At the end of Titus 2, St. Paul roots his previous injunctions for “reverent behavior,” that which “becomes holiness,” in the incontrovertible fact that God’s grace “has appeared, bringing salvation for all people.” (Ti 2:11) The Incarnation of the Son of God is such a paradigmatic event that those who believe in it, and all its wonderful implications, are invited to live in light of it. Every relationship I have here on earth ought to be permeated with the grace that came to earth with redemption in tow. This grace is an active thing. Paul describes it as an “instructing,” reorienting “appearing” that comes from God to reform and redirect all life. (Ti 2:12–13) And that’s when Paul employs a fascinating term to describe what this grace does in the lives of its believers: it makes them “zealous of good works.” (Ti 2:14)
“Zeal,” of course, isn’t a word that is frequently used today. Its seldom uses are often tinged with the negative connotation of one being militant, fanatical, and extremist. Much like how the term “fundamentalist” is viewed nowadays. The notion of being a “zealot” finds its origins in the Maccabean era.1 This class of political, religious, and nationalistic patriots are represented as fanatical devotees to the ritual and law of Judaism, rigorously opposing any deviations from Jewish tradition — so much so, in fact, that they are frequently reported of performing heinous acts and violent crimes in order to uphold their cause. This, of course, makes it all the more interesting to understand that among Jesus’s own apostles was a zealot, “Simon Zelotes,” learned and ministered and had his zeal rightly reordered. (Lk 6:15; Acts 1:13) What’s more, Paul acknowledges in his letter to the Galatians that he was “extremely zealous for the traditions of my ancestors.” (Gal 1:14) He, too, was enamored by the pietistic radicalism passed down from the religionists of old.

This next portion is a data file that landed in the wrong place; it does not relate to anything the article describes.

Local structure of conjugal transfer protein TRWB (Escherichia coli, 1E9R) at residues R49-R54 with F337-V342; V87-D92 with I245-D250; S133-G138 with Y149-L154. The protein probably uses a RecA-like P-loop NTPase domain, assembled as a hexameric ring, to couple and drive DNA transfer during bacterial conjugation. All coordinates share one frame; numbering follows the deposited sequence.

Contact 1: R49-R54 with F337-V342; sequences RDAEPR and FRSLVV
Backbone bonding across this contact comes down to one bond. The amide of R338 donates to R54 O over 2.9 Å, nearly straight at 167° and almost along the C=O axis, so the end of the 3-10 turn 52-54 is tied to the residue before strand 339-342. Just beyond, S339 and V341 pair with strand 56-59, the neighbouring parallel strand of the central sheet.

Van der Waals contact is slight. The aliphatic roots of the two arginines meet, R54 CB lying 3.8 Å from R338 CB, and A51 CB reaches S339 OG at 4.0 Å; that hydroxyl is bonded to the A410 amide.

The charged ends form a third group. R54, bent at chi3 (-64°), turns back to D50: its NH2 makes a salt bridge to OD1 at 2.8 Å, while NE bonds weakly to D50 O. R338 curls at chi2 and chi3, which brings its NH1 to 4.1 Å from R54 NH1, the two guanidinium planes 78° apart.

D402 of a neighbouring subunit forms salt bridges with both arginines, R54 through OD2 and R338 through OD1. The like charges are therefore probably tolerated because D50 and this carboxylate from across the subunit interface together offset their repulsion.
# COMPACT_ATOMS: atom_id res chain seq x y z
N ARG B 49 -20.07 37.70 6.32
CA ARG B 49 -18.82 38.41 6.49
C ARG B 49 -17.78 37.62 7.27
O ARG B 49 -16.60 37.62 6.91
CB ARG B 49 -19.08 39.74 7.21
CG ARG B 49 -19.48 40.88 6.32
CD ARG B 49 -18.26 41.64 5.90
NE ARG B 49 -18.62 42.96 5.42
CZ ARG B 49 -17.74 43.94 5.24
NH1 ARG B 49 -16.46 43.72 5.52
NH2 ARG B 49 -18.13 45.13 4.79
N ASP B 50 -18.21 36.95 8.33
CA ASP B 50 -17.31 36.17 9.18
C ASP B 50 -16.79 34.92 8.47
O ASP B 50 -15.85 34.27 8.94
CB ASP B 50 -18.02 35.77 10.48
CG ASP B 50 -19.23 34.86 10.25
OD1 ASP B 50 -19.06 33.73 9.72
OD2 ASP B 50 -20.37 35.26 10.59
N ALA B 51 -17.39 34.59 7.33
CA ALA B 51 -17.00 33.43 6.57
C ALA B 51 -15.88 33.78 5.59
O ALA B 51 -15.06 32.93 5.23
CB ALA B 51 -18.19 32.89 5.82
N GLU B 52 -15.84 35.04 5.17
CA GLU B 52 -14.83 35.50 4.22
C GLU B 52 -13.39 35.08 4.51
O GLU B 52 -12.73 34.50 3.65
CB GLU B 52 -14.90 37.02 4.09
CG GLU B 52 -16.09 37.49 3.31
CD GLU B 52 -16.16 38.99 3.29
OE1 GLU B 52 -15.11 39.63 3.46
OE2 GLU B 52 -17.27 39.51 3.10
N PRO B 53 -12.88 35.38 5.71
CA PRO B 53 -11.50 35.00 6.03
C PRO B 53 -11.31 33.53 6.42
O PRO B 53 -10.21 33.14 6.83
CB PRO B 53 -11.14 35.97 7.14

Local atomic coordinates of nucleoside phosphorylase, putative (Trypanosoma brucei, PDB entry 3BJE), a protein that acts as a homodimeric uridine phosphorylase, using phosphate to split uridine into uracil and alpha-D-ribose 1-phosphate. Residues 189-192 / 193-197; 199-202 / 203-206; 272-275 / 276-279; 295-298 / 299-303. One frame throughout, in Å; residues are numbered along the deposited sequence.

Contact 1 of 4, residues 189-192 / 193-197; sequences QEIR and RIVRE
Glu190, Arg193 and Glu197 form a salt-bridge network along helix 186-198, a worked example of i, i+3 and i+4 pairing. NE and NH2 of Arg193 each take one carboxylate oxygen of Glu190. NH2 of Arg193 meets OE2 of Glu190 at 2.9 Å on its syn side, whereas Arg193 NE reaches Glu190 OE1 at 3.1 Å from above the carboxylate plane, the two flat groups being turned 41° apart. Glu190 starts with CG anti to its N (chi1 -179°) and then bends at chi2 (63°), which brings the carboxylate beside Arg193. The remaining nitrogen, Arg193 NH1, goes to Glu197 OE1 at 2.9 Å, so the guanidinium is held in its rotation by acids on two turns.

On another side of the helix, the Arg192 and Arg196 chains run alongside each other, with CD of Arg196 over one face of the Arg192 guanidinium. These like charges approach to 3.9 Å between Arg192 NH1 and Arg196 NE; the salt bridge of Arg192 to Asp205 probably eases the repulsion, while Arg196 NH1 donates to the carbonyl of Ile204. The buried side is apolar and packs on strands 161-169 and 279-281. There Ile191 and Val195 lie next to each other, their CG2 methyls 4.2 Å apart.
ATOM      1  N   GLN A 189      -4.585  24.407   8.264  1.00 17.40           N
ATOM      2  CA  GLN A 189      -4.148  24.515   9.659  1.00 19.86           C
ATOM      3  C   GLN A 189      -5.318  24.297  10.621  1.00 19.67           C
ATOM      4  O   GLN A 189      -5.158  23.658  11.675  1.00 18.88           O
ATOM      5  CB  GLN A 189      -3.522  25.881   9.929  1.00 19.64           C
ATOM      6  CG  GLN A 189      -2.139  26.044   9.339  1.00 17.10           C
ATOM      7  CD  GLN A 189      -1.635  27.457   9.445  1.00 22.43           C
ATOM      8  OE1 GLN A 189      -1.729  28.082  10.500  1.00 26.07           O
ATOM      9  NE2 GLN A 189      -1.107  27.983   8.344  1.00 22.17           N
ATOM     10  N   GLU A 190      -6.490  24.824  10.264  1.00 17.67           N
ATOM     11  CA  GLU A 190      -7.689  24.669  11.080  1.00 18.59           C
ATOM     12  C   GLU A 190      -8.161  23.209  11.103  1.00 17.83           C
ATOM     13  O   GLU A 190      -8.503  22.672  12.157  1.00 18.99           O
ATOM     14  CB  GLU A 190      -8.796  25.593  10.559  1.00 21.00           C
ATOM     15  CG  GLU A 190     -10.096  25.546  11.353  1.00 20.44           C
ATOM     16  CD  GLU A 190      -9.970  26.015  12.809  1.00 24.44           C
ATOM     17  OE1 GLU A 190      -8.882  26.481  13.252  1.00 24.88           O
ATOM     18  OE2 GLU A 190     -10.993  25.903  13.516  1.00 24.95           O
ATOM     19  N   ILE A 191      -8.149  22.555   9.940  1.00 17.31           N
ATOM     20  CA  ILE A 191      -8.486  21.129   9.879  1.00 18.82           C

All of which captivates me since I have recently come across two different authors writing in two different eras, on different texts of Scripture, engaging the idea of zeal as one that is an essential mark of true Christian religion.
The first comes from the venerable English preacher and theologian, Charles Bridges (1794—1869). Throughout the 19th century, Bridges became one of the most outspoken leaders of the Church of England’s Evangelical party. In his excellent commentary on Psalm 119, he takes time to expound on verse 139 where the psalmists confesses that his “zeal has consumed him.” Bridges contrasts rival zeals, one that consists of “fervent, disinterested affection,” which expands the heart and delights “to unite with the whole empire of God in the pursuit of a good, which all may enjoy without envious rivalry.”2 This, of course, is true, godly zeal. It is an insignia of Christian discipleship, writes Bridges, “enlightened by the word of God, and quickened into operation by the love of Christ, it both shines and warms at the same moment.”3 The other zeal, he continues, “is a selfish, interested principle, contracting the heart, and ready to sacrifice the good of mankind, and even the glory of God, to its own individual advantage.”4 It is a “misguided heat, that spends itself upon the externals of religion . . . wasting its strength upon the subordinate parts of the system” of faith.5 The contrast is abundantly clear, then, with zeals existing on opposite poles: the one desirous of the good of others, the other eager only for its own good.